Show simple item record

dc.contributor.authorNavajas Porras, Beatriz 
dc.contributor.authorPérez Burillo, Sergio 
dc.contributor.authorValverde Moya, Álvaro Jesús
dc.contributor.authorHinojosa Nogueira, Daniel José 
dc.contributor.authorPastoriza de la Cueva, Silvia 
dc.contributor.authorRufián Henares, José Ángel 
dc.date.accessioned2021-03-17T07:26:22Z
dc.date.available2021-03-17T07:26:22Z
dc.date.issued2021
dc.identifier.citationNavajas-Porras, B.; Pérez-Burillo, S.; Valverde-Moya, Á.; Hinojosa-Nogueira, D.; Pastoriza, S.; Rufián-Henares, J.A. Effect of Cooking Methods on the Antioxidant Capacity of Foods of Animal Origin Submitted to In Vitro Digestion-Fermentation. Antioxidants 2021, 10, 445. https://doi.org/ 10.3390/antiox10030445es_ES
dc.identifier.urihttp://hdl.handle.net/10481/67277
dc.description.abstractThe human body is exposed to oxidative damage to cells and though it has some endogenous antioxidant systems, we still need to take antioxidants from our diet. The main dietary source of antioxidants is vegetables due to their content of different bioactive molecules. However, there are usually other components of the diet, such as foods of animal origin, that are not often linked to antioxidant capacity. Still, these foods are bound to exert some antioxidant capacity thanks to molecules released during gastrointestinal digestion and gut microbial fermentation. In this work, the antioxidant capacity of 11 foods of animal origin has been studied, submitted to different culinary techniques and to an in vitro digestion and gut microbial fermentation. Results have shown how dairy products potentially provide the highest antioxidant capacity, contributing to 60% of the daily antioxidant capacity intake. On the other hand, most of the antioxidant capacity was released during gut microbial fermentation (90–98% of the total antioxidant capacity). Finally, it was found that the antioxidant capacity of the studied foods was much higher than that reported by other authors. A possible explanation is that digestion–fermentation pretreatment allows for a higher extraction of antioxidant compounds and their transformation by the gut microbiota. Therefore, although foods of animal origin cannot be compared to vegetables in the concentration of antioxidant molecules, the processes of digestion and fermentation can provide some, giving animal origin food some qualities that could have been previously unappreciated.es_ES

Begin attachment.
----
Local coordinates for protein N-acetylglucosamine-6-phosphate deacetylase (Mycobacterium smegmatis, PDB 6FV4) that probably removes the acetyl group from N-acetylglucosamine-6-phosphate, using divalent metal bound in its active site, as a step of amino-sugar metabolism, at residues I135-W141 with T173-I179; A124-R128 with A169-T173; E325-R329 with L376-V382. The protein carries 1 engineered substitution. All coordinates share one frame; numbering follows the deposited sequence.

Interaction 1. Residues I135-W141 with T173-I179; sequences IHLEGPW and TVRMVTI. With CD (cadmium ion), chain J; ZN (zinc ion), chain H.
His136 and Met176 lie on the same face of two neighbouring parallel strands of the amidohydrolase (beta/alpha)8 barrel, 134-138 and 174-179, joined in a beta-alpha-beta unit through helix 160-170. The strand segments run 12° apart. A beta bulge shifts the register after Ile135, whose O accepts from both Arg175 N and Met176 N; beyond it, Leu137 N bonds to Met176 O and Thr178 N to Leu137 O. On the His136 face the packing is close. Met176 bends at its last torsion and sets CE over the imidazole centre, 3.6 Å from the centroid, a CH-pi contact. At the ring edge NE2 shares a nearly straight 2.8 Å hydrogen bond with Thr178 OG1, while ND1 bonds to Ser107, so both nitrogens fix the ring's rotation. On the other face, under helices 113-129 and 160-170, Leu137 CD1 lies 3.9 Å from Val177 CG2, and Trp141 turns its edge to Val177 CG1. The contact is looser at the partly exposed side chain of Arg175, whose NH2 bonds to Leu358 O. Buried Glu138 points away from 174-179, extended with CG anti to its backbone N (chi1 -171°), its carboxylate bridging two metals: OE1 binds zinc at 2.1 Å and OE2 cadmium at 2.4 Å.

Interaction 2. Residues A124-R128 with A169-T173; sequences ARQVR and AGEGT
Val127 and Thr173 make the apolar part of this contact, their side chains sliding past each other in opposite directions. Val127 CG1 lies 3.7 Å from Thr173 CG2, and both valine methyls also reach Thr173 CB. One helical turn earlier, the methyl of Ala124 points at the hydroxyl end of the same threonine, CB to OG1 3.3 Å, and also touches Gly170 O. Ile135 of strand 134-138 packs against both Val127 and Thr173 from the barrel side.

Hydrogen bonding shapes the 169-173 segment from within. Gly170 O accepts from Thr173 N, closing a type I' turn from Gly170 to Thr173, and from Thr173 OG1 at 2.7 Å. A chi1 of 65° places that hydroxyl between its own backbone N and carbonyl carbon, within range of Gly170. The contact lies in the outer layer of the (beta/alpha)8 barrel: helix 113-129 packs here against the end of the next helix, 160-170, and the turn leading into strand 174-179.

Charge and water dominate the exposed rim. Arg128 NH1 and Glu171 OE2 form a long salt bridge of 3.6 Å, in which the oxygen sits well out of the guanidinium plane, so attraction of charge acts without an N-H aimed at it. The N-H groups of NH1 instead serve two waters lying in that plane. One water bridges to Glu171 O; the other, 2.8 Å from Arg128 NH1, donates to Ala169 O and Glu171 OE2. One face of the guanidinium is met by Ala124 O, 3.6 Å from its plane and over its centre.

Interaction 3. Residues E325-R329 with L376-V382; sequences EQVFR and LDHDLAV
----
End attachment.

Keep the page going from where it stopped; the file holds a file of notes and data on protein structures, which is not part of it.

dc.description.sponsorshipEuropean Research Commission (Research Executive Agency) - Research project Stance4Health (Grant contract Nº 816303)es_ES
dc.description.sponsorshipPlan propio de Investigación y Transferencia of the University of Granada under the program “Intensificación de la Investigación, modalidad B”.es_ES
dc.language.isoenges_ES
dc.publisherMDPIes_ES
dc.rightsAtribución 3.0 España*
dc.rights.urihttp://creativecommons.org/licenses/by/3.0/es/*
dc.subjectAntioxidant capacityes_ES
dc.subjectThermal processinges_ES
dc.subjectAnimal origin foodes_ES
dc.subjectIn vitro digestion–fermentationes_ES
dc.subjectIn vitro fermentationes_ES
dc.subjectGut microbiotaes_ES
dc.titleEffect of Cooking Methods on the Antioxidant Capacity of Foods of Animal Origin Submitted to In Vitro Digestion-Fermentationes_ES
dc.typeinfo:eu-repo/semantics/articlees_ES
dc.rights.accessRightsinfo:eu-repo/semantics/openAccesses_ES
dc.identifier.doi10.3390/antiox10030445


Files in this item

[PDF]

This item appears in the following Collection(s)

Show simple item record

Atribución 3.0 España
Except where otherwise noted, this item's license is described as Atribución 3.0 España